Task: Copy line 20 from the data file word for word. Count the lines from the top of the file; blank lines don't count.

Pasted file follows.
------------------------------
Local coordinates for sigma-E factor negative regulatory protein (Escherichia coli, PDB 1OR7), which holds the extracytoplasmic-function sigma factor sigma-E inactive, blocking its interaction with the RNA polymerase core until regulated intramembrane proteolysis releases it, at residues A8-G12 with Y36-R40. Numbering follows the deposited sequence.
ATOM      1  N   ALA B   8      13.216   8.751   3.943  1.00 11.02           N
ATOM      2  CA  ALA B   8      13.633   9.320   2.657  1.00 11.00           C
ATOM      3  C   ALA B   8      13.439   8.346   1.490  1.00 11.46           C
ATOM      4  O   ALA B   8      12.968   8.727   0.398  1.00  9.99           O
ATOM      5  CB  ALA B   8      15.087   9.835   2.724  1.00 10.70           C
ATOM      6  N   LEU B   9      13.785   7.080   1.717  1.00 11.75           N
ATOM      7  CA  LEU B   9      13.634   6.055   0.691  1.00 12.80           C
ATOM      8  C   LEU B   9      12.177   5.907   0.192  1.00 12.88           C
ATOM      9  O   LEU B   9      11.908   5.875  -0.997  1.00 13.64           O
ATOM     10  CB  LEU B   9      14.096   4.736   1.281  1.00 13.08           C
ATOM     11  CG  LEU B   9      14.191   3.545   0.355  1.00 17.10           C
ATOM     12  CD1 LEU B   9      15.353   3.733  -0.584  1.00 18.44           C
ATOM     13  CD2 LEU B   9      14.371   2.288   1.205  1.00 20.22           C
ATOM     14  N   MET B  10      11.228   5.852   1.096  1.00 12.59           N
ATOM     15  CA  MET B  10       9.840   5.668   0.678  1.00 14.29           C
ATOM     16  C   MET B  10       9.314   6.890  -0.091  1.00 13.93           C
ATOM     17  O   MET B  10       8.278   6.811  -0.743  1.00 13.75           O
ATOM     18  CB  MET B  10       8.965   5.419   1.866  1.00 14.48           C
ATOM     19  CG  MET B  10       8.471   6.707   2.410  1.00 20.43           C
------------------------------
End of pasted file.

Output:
ATOM     19  CG  MET B  10       8.471   6.707   2.410  1.00 20.43           C